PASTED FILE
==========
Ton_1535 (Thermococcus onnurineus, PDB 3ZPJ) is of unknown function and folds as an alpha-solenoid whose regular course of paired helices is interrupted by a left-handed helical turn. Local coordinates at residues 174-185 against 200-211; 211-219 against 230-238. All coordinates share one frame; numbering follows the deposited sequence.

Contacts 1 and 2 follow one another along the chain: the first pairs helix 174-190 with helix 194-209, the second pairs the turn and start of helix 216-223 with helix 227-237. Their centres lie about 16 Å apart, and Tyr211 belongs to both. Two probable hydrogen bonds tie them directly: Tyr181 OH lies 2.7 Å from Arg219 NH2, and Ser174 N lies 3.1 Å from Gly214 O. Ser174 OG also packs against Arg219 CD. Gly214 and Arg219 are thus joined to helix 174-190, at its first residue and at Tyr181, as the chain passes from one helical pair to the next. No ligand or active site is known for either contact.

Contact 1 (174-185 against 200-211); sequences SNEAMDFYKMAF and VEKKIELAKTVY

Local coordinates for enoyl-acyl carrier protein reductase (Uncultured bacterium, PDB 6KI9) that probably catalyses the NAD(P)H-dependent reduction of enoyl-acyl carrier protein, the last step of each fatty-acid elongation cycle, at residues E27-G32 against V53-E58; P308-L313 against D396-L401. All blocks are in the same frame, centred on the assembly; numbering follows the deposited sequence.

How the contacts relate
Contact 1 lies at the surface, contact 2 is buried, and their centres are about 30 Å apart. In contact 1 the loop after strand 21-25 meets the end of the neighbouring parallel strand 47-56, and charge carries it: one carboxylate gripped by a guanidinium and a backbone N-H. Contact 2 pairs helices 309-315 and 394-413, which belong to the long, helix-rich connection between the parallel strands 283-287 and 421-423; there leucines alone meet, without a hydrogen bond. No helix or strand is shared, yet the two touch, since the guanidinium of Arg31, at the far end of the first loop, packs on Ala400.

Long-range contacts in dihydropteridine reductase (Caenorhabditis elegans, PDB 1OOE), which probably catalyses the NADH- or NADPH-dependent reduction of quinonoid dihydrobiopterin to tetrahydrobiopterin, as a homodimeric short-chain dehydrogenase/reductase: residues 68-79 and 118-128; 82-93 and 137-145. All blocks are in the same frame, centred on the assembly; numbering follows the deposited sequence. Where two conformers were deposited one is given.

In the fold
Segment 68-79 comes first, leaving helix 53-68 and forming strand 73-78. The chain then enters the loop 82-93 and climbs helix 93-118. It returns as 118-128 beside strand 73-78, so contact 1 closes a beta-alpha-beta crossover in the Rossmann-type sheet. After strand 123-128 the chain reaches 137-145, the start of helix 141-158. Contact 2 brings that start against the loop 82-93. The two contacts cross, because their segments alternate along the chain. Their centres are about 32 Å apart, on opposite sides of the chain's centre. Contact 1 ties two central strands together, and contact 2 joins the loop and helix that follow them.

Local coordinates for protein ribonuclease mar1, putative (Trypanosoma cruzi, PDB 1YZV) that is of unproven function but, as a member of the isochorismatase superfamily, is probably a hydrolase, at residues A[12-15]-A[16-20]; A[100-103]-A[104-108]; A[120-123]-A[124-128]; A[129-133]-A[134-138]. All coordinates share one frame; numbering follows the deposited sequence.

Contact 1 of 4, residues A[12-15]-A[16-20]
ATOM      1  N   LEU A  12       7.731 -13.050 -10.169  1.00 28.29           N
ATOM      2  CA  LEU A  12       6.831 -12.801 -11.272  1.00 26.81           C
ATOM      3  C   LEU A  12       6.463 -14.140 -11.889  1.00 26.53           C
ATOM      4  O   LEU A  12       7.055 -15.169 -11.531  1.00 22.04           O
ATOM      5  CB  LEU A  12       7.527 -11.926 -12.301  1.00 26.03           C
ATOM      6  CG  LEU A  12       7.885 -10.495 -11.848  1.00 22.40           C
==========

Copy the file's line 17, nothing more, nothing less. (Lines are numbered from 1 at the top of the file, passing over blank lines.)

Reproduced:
ATOM      6  CG  LEU A  12       7.885 -10.495 -11.848  1.00 22.40           C